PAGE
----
Eco Femme: makers of the reusable sanitary pad that empowers women and helps save the environment

By Nelson Vinod Moses|15th Nov 2013
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The EcoFemme team. Photo courtesy: www.thealternative.in
The Eco Femme team.
Photo courtesy: www.thealternative.in

Kathy Walkling first stumbled across the washable cloth sanitary pad in a small village store in New Zealand while she was on holiday. That single piece of cloth, she says, changed her life. The process of washing and reusing it instead of the tampons she used earlier, she claims, got her more connected with her own body. It didn’t hurt that she was also protecting the environment and saving a lot of money in the process. An estimated 12 billion pads and 7 billion tampons are disposed of annually in the US alone. The plastic used in them can take years to decompose and the chlorine bleach is also quite harmful to the environment.

When Walkling came to Auroville (a sustainable community in Pondicherry) in 1997, the sanitary waste issue overwhelmed her, since she was more accustomed to the ways of the West, where the problem was atleast out of sight and out of mind. The disposal of sanitary pads in India is a huge issue and they are either burnt, causing pollution or buried, where they don’t tend to decompose because of the plastic. She thought back about the reusable cloth pad as a way to tackle the situation. Walkling and her team interviewed 300 women about menstrual practices, issues and difficulties. In India menstrual hygiene is a huge cultural issue and taboo and is often not discussed. She began to understand the local practices of using cloth (43 per cent) or disposable sanitary napkins (41 per cent), and no tampons (15 per cent used both cloth and pads). The old cloth that they were using was not very absorbent. After having used for 7 years, she started playing around with designs and in 2009, she started low-key production of reusable sanitary pads using brushed flannel cotton and thus was born Eco Femme. Walkling began selling them in the local store. Soon women called and said that they wanted to sell it. “I researched materials for absorbency, got the logo, picked up material from Chennai. The pad had to have wings, be soft, come in different sizes and most of all be absorbent,” says Walking about her journey. Eco Femme products are leak-proof and come in 4 variants: wings, day, night and panty-liner. It can used for 5 years (pack of four), if cared for properly and lasts 75 washes each.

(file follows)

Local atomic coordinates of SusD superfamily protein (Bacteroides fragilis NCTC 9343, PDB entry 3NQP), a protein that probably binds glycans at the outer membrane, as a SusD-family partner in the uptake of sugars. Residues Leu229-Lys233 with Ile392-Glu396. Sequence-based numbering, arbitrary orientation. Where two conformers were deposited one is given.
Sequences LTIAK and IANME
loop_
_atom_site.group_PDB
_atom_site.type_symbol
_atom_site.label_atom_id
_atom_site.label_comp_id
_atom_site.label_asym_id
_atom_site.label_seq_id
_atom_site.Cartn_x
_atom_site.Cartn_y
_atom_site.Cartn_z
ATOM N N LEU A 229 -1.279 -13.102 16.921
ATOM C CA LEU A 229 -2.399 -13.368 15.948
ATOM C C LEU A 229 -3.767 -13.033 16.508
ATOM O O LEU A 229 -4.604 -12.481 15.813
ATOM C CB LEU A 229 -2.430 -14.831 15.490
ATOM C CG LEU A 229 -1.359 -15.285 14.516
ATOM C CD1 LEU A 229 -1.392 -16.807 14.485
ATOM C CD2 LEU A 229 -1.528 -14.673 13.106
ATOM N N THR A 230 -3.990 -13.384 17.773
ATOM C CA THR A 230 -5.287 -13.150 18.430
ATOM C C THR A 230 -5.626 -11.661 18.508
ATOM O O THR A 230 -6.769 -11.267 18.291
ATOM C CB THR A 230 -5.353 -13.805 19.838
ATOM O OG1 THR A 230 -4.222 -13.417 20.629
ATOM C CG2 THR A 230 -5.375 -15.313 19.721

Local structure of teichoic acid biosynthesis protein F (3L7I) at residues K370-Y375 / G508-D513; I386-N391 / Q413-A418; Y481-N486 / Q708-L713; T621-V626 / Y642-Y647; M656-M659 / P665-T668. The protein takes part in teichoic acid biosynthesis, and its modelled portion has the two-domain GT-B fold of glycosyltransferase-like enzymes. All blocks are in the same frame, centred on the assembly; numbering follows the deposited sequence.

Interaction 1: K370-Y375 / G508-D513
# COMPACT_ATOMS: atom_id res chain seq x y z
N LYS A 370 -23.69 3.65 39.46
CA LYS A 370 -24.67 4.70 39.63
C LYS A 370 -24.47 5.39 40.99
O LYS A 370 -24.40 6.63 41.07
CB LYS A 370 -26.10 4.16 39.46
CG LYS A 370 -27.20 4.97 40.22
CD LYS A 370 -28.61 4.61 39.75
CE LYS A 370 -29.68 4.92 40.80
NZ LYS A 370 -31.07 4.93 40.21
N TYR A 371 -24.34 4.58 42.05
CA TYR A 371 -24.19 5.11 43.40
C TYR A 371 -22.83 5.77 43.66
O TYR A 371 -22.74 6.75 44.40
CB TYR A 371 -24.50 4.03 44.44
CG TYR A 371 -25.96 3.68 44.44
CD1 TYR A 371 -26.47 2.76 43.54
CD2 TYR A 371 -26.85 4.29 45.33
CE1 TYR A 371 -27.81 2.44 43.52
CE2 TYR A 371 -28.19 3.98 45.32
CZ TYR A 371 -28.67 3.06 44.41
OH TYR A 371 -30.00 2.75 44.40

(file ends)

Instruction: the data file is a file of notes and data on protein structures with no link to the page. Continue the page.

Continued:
Picture courtesy: Eco Femme
Picture courtesy: Eco Femme

The Auroville connection:

The pads are stitched by 15 economically disadvantaged women who are members of Auroville Village Action Group (AVAG)‘s self help groups. The women receive a per piece rate for completed products. Walkling faced some financial constraints because she was low on grants. Gijs Spoor (Jessamijn Miedema, her co-founder is Spoor’s wife) who runs the social business accelerator UnLtd Tamil Nadu suggested that she model Eco Femme as a social enterprise. “The idea of Eco Femme being both entrepreneurial and sustainable gelled with my thinking. This is the future. The good thing was we could do this without trying too hard, because training women in tailoring skills was already there and the machines there,” adds Walking.